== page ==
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EU leader warns of ‘Putin lookalike’ parade in Europe

Romanian PM Marcel Ciolacu’s comments come amid concerns about Ukraine “fatigue” in the West

European countries must not waver in their support for Kiev because Ukraine’s defeat could spawn copycats of Russian President Vladimir Putin among politicians in the EU, Romanian Prime Minister Marcel Ciolacu has warned.

Speaking to Bloomberg on Monday, Ciolacu vowed that Bucharest would continue its “multi-dimensional support” for Kiev, even despite the fatigue of the conflict and the potential adverse political ramifications of such an approach.

“These political costs are less important than the precedent a Russian victory would create,” he stressed, pointing at what he called a surging popular support for right-wing and populist parties across the continent.

“Can you imag[ine] how many Putin lookalikes we would get among certain populist European politicians?” he asked.

He lamented that EU leaders are struggling to reach a consensus on Ukraine’s accession to the bloc, given the stance of Hungarian Prime Minister Viktor Orban and his newly-elected Slovak counterpart Robert Fico. Ciolacu also warned that the EU Parliament elections scheduled for June 2024 may bring “more extremist voices in[to] the assembly,” which he said “would create a bigger vulnerability” within the bloc.

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In recent months, Hungary, which is heavily dependent on Russian energy, has repeatedly criticized the EU’s Ukraine policy while refusing to supply arms to Kiev and denouncing sanctions against Moscow as detrimental to the bloc’s economy.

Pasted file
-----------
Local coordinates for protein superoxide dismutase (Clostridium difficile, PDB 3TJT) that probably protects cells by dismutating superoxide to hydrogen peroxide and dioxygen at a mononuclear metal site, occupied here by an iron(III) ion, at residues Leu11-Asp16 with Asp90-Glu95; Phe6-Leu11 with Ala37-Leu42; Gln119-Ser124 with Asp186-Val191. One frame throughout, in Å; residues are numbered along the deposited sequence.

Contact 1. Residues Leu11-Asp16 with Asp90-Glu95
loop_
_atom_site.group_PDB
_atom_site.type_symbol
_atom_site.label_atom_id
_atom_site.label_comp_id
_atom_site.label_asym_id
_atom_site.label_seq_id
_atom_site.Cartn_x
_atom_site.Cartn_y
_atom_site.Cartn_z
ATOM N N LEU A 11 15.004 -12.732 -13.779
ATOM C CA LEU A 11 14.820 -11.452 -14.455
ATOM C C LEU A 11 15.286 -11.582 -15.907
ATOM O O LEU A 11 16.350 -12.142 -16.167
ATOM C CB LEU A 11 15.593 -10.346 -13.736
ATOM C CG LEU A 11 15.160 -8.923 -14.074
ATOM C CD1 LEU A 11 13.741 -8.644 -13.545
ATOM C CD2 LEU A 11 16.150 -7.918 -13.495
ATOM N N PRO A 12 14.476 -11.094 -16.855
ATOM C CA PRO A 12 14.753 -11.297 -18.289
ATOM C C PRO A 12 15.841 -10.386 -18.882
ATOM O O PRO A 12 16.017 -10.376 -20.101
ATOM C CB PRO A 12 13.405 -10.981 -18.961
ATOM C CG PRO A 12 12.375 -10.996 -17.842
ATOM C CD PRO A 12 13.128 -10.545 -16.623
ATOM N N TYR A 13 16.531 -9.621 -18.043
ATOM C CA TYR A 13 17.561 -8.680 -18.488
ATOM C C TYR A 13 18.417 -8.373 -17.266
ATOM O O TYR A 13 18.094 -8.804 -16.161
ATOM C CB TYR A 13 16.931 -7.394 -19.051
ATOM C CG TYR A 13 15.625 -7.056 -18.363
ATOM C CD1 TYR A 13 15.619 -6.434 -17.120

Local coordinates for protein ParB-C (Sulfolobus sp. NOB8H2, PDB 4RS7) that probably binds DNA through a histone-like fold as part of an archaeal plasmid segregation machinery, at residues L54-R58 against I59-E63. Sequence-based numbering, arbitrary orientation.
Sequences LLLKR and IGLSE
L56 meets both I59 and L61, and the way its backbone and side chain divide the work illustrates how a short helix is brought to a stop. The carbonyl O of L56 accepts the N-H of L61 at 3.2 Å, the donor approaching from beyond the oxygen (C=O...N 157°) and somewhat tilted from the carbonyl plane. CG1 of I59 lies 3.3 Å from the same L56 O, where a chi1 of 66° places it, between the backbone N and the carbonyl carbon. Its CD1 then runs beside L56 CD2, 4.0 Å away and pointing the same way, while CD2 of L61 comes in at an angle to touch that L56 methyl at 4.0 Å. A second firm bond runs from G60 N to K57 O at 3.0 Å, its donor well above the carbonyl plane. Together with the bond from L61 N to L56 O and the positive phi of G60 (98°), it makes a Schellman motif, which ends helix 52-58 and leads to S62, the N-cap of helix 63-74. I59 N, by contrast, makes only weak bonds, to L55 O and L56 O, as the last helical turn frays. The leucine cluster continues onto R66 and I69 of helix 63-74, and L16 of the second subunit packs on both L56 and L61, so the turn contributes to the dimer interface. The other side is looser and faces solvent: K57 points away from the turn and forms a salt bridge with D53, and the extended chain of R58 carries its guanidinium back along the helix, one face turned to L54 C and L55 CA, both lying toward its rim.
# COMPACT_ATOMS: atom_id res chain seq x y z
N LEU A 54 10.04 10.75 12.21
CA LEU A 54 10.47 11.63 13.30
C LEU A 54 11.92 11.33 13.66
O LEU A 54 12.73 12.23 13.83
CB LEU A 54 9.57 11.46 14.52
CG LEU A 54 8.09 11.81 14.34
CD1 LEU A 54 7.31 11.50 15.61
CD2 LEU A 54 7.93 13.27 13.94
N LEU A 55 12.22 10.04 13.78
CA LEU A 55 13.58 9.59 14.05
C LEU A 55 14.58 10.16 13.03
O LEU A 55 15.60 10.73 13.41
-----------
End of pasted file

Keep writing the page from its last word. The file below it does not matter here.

This approach is in many regards shared by Fico, who ran on a campaign slogan of “not a single round” to Ukraine – a promise his party kept after its election victory last month. Both countries have also opposed the EU’s €50 billion ($53.4 billion) assistance package to Ukraine.

While some Western media have branded both Orban and Fico as “pro-Russian,” Kremlin Press Secretary Dmitry Peskov dismissed the notion, suggesting that the label is being applied to those leaders who tend to “think about their nation’s sovereignty… [and] defend the interests of their country.” 

A number of Western politicians have also voiced concern about growing fatigue with the Ukraine conflict. This sentiment was made public when right-wing Italian Prime Minister Giorgia Meloni admitted in a phone call with Russian prankster duo Vovan and Lexus earlier this month that European leaders are “tired” of the hostilities, adding that “we [are] near the moment in which everybody understands that we need a way out.”


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